Yee-haw! At least that’s the reaction Gildshire’s 20-year-old would have had over the next big thing to come out of California. State Senator John Moorlach (R-Orange County) recently introduced a bill in the California State Legislature that would add two additional lanes to both north and southbound Interstate 5 that would have no posted speed limit. Additional high-speed lanes would be added to State Route 99 that parallels I-5 through most of the state.
NASCAR on-air personality and former driver Darrell Waltrip says it best. “Boogity, boogity, boogity, let’s go racin’!”
(Sorry about that. It’s time for a sober analysis of what this may mean.)
What Are the Specifics of the Bill?
According to the proposed bill, though the legislation technically calls for no speed limit at all (Boogity!) the “functional limit” will be 100 mph on the affected stretches of road. The fine levied for exceeding the functional speed begin at $500 for a first offense, while a second violation within three years of the first would draw a $750 citation. A third within five years of the first offense entails a $1000 fine and the suspension of the speed demon’s driver’s license.
According to Sen. Moorlach’s bill, (SB 319) funding for the high-speed lanes would derive from California’s Greenhouse Gas Reduction Fund. Moorlach stated that California owns the various right of ways necessary to complete the project in a cost-effective manner. Moorlach is pitching his proposed legislation as a route to reduced idling in traffic and therefore fewer greenhouse gases. He says it’s a speedier (no pun intended), more easily implemented solution to easing California’s famed gridlock than a high-speed rail line currently under consideration and projected to be completed by 2033.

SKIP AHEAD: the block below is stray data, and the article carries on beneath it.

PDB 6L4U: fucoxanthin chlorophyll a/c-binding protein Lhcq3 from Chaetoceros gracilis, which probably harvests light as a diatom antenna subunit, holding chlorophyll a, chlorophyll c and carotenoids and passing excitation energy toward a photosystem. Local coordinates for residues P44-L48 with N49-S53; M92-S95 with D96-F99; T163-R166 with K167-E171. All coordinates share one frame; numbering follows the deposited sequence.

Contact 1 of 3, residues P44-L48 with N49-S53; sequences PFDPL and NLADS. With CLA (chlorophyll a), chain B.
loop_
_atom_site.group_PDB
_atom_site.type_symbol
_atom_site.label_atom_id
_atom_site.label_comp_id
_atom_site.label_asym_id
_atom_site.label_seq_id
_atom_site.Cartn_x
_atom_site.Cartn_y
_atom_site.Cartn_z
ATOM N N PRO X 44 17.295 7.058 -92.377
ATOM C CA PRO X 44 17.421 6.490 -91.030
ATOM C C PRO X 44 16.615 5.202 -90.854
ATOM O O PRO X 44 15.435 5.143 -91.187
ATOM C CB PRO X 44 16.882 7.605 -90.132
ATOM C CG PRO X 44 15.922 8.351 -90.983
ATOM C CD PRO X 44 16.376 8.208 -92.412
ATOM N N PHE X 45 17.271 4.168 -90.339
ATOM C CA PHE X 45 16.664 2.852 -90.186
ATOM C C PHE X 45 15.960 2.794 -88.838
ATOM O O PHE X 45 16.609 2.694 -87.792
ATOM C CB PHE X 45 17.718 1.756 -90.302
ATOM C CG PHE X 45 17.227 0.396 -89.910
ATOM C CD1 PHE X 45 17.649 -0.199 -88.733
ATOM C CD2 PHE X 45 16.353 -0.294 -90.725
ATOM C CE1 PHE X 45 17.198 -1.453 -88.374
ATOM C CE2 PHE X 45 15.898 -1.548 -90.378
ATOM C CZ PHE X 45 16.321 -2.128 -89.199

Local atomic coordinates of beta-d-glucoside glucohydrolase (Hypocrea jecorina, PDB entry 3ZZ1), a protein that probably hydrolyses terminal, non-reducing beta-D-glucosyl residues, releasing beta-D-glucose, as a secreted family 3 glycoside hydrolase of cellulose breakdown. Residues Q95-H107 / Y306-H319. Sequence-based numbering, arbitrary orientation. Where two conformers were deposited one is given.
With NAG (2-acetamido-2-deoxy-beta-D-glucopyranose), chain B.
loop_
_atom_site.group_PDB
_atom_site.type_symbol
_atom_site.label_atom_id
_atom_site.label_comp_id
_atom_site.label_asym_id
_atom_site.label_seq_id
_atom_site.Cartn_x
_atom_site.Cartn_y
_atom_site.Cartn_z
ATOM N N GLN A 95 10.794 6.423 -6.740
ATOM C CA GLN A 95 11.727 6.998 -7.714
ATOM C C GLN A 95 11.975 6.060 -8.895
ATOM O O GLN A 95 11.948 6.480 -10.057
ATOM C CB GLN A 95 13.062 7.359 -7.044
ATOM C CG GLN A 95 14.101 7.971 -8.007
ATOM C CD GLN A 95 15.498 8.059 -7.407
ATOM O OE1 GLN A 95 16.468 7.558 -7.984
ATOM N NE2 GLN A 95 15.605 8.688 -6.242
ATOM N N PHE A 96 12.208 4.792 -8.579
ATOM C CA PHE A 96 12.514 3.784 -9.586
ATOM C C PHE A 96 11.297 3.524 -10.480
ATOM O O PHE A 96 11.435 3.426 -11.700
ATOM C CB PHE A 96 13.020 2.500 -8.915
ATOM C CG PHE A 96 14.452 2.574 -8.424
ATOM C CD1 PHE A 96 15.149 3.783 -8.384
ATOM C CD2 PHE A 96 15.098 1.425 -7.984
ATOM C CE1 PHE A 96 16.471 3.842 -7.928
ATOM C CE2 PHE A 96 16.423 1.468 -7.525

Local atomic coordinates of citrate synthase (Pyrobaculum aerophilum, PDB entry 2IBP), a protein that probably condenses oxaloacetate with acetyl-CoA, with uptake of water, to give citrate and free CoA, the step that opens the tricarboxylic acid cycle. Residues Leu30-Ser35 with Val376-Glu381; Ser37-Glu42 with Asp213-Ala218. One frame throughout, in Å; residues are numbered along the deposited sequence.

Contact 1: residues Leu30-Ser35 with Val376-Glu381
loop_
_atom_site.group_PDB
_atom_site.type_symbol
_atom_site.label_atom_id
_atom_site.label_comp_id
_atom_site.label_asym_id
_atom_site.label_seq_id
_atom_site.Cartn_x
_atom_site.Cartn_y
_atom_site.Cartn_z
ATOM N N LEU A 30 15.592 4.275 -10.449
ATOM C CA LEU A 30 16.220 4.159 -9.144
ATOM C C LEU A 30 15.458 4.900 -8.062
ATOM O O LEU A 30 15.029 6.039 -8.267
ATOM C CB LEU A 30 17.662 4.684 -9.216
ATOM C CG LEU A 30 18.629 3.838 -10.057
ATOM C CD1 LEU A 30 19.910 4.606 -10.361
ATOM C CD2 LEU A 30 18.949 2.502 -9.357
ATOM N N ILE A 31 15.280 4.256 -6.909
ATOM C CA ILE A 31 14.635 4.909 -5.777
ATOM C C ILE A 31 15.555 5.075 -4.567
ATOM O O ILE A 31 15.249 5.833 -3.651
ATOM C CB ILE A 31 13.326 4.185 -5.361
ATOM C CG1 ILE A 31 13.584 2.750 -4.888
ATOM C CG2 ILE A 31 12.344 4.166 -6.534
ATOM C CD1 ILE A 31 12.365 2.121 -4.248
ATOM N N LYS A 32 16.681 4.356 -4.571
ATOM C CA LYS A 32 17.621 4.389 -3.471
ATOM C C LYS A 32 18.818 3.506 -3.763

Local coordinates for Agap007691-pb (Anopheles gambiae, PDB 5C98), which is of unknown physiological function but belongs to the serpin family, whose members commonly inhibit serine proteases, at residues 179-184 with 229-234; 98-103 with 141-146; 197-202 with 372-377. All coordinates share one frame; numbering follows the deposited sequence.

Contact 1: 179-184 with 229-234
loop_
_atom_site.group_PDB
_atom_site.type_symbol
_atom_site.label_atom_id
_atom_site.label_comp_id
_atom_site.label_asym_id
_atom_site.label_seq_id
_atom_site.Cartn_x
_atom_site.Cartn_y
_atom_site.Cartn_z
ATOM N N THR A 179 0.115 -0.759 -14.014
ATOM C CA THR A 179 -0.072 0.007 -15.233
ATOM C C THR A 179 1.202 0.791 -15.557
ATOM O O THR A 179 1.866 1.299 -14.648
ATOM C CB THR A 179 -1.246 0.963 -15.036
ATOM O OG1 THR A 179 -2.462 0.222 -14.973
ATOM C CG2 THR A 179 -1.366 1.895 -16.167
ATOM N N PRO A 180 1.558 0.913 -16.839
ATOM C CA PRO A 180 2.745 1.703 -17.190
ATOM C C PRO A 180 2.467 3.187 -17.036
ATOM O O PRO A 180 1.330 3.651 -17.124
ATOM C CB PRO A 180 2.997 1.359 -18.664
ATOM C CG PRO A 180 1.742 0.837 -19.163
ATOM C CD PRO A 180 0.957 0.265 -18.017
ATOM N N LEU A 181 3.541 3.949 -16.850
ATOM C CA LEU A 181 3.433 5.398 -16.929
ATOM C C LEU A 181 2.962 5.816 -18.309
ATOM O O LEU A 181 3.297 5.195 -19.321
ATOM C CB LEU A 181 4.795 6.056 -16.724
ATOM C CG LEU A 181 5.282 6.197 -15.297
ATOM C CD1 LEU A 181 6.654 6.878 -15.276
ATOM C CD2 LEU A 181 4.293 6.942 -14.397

Perhaps harder to defend are Moorlach’s claims about the speed-lanes being safer, but those are his claims.
“If you look at what’s happening in Germany, the freeway accidents on the autobahn are a lot less than what’s happening on our roads.”
Differences Between German and American Drivers Are Real.
Of course, driver’s training and education in Germany is more intense than such programs in the United States. Driver’s licenses are harder to attain in Germany, due in part to the presence of the high-speed Autobahn. Nowhere in Sen. Moorlach’s proposed legislation is there a provision that would train American drivers for higher-speed travel.
Currently, 85 miles per hour is the top posted speed limit in this country. That’s on a 41-mile section of State Highway 130. The highest speed limit on an extended stretch of the Interstate Highway System is 80 miles per hour through a stretch of Interstate 84 in Idaho that includes a known speed trap in Jerome County. For a time Interstate 90 was the Wild West in Montana, which had no daytime speed limit until 1974. The federal 55-mph limit came that year. The Montana speed limit disappeared again from that law’s repeal in December of 1995 until the enactment of a 75-mph limit in May of 1999.
Will Sen. Moorlach’s dream of 100 mph and Stockton to Bakersfield in less than 2.5 hours become a reality. Or is it a way to muddy the waters about high-speed rail? Time and the inexorable turning of legislative wheels will tell. Gildshire will keep an eye, and an itchy accelerator foot, on the progress of the 100 mph Interstate Five.